John Leahy, Partner at Leahy Lewin Lowing Sullivan, on proposed reforms to Papua New Guinea’s land use regulations: Viewpoint

John Leahy, Partner at Leahy Lewin Lowing Sullivan

Viewpoint: John Leahy

Benny Allan, the minister of Lands and Physical Planning, has proposed a number of amendments to the Land Act. The key points include administrative reform, including restructuring of the Land Board, the abolition of special agriculture business leases, the foreign ownership restrictions on state leases and land administration matters. The minister is embarking on a range of initiatives to automate various registries, to allocate resources to train officials on land management issues.

These matters have been welcomed by the business and legal communities as administration in the Lands Department has been an impediment to doing business in PNG. A related measure concerns restructuring the Land Board. The expressed objective has been to remove political and administrative interference. Based on early drafts of the legislation, businesses are concerned that there would remain a strong presence of proposed board members from the Lands Department without sufficient independence. The business community has proposed an alternative aimed at creating a genuinely independent and objective land board.

The proposal to abolish the provisions providing for special agriculture business leases (SABLs) have been strongly criticised by business. SABLs have been the subject of considerable controversy. The proposal to provide, as a transitional measure, that the existing SABLs should remain until their terms expire ( generally at the end of a 99-year period) seems paradoxical given that there have been questions raised about the process under which they were granted.

The business community would prefer SABLs to remain. There is a great deal of commerce conducted pursuant to SABLs. For example, it is understood that over 30,000 oil palm growers and small and medium-sized enterprises benefit from the presence of New Britain Palm Oil’s SABL presence in their locality. A further illustration of the importance of SABLs can also be observed on the investment undertaken by PNG Forest Products in two hydro-power stations in Bulolo, Morobe Province. The company has reported that it not only supplied the operation for their project but also provides 12% of the Ramu power grid, which includes their operations and the Hidden Valley mine. Both hydro stations are held on SABLs.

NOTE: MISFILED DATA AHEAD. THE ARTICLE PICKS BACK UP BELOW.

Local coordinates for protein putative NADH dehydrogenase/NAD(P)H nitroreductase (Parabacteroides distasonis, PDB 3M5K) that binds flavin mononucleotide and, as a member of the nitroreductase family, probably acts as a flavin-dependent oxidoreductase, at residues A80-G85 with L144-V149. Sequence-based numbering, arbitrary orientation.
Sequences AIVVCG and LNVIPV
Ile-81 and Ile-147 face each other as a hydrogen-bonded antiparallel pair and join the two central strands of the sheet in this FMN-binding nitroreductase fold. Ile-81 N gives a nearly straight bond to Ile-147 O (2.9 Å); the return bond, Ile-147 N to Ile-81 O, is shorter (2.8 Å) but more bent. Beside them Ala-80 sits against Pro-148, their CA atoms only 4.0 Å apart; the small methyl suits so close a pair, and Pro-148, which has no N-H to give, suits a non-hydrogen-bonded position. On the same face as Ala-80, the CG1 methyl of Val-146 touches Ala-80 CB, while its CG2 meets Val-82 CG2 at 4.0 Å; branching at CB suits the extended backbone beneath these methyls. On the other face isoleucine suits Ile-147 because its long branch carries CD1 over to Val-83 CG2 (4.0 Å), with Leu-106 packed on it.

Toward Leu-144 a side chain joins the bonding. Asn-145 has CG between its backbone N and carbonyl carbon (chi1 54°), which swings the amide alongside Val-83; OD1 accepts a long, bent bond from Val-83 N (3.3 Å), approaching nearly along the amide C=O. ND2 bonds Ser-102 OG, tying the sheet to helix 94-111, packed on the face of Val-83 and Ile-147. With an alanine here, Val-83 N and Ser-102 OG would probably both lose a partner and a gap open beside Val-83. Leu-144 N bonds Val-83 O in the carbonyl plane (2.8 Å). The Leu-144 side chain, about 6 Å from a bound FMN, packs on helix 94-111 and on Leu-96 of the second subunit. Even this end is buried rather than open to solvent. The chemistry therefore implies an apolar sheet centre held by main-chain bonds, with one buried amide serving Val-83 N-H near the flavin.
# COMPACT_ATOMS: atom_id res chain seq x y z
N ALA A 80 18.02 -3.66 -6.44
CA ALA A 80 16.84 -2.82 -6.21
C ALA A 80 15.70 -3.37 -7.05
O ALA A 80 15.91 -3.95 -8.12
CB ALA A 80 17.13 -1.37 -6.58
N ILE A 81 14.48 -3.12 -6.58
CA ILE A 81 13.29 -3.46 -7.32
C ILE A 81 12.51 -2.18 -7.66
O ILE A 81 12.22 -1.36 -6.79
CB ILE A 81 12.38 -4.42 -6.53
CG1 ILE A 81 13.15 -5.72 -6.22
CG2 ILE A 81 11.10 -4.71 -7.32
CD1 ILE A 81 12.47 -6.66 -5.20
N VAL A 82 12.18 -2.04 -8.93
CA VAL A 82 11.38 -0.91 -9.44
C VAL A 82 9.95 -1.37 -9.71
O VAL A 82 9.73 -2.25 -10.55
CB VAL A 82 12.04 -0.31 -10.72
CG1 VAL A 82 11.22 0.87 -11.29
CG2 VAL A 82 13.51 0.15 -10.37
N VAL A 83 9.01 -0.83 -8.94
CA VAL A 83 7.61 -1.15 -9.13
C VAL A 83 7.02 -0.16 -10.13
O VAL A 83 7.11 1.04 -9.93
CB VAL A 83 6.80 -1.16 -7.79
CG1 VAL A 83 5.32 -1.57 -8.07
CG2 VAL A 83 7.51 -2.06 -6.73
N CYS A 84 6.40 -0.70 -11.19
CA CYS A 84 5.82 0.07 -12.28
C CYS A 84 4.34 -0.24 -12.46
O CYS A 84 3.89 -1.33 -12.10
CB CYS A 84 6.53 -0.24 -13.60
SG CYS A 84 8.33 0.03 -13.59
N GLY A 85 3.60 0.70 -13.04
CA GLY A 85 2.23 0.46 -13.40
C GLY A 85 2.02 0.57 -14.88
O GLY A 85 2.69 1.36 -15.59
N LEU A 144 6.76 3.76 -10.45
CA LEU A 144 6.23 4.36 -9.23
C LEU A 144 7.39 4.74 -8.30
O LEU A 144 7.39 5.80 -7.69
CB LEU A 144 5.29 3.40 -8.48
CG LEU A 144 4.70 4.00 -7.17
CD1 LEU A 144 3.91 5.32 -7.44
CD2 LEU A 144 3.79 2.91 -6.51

The business community has therefore proposed to the government maintain the current legal arrangements of the SABL, however consider amending Section 102 of the Land Act so that SABL titles can only be issued to Incorporated Land Groups. They would also suggest the government consider developing appropriate arrangements for residential leases and deal as a matter or priority with any questionable SABLs and not amend the law to entrench them.

It was proposed to amend the Land Act so that a state lease may only be granted to a citizen. Any PNG company which is partly owned by non-citizens would be treated as a non-citizen for this purpose. The private sector associations in PNG are opposed to this proposal and have identified the following negative impacts: the valuation of properties will significantly diminish securities in the banking sector; the valuation of properties will significantly diminish in the superannuation sector; and there will be lending market disruptions. Restricting the acquisition of state leases by non-citizens will have a significant impact on the ability of businesses to borrow. Non-citizen customers will be disadvantaged from obtaining bank financing for their business needs which will hinder investment in PNG where certainty of land tenure is critical to any long-term investment decision.

Furthermore, banks will be required to undertake an assessment of all title deeds currently being held as security to determine the extent to which equitable mortgages will be affected, causing significant administrative challenges including debt restructuring or even securing full repayment in the absence of any alternative security. It is anticipated that a large portion of their security will be affected.  Similarly, banks will need to renegotiate alternative security arrangements.

Anchor text: 
John Leahy

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The Report: Papua New Guinea 2016

Legal Framework chapter from The Report: Papua New Guinea 2016

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This article is from the Legal Framework chapter of The Report: Papua New Guinea 2016. Explore other chapters from this report.